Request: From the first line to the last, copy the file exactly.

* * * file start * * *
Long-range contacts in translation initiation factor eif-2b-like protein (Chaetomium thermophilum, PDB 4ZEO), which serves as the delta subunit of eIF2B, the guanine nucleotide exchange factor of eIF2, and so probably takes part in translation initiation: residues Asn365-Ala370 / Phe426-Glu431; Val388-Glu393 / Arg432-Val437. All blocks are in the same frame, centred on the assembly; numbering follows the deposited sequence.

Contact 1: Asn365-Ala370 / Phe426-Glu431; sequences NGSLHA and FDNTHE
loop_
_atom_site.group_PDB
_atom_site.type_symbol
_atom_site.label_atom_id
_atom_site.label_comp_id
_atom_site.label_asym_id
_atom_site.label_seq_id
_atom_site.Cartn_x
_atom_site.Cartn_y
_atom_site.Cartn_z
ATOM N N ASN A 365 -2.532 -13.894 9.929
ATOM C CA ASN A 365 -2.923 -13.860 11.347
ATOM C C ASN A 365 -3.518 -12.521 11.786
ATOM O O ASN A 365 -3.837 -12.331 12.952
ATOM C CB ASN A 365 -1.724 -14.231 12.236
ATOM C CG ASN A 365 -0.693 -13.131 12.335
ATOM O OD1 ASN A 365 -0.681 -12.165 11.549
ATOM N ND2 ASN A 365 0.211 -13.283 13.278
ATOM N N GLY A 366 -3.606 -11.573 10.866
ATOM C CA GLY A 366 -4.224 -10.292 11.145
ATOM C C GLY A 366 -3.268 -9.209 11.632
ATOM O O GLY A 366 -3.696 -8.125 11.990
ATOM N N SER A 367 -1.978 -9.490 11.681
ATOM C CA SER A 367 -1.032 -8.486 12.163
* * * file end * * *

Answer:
Long-range contacts in translation initiation factor eif-2b-like protein (Chaetomium thermophilum, PDB 4ZEO), which serves as the delta subunit of eIF2B, the guanine nucleotide exchange factor of eIF2, and so probably takes part in translation initiation: residues Asn365-Ala370 / Phe426-Glu431; Val388-Glu393 / Arg432-Val437. All blocks are in the same frame, centred on the assembly; numbering follows the deposited sequence.

Contact 1: Asn365-Ala370 / Phe426-Glu431; sequences NGSLHA and FDNTHE
loop_
_atom_site.group_PDB
_atom_site.type_symbol
_atom_site.label_atom_id
_atom_site.label_comp_id
_atom_site.label_asym_id
_atom_site.label_seq_id
_atom_site.Cartn_x
_atom_site.Cartn_y
_atom_site.Cartn_z
ATOM N N ASN A 365 -2.532 -13.894 9.929
ATOM C CA ASN A 365 -2.923 -13.860 11.347
ATOM C C ASN A 365 -3.518 -12.521 11.786
ATOM O O ASN A 365 -3.837 -12.331 12.952
ATOM C CB ASN A 365 -1.724 -14.231 12.236
ATOM C CG ASN A 365 -0.693 -13.131 12.335
ATOM O OD1 ASN A 365 -0.681 -12.165 11.549
ATOM N ND2 ASN A 365 0.211 -13.283 13.278
ATOM N N GLY A 366 -3.606 -11.573 10.866
ATOM C CA GLY A 366 -4.224 -10.292 11.145
ATOM C C GLY A 366 -3.268 -9.209 11.632
ATOM O O GLY A 366 -3.696 -8.125 11.990
ATOM N N SER A 367 -1.978 -9.490 11.681
ATOM C CA SER A 367 -1.032 -8.486 12.163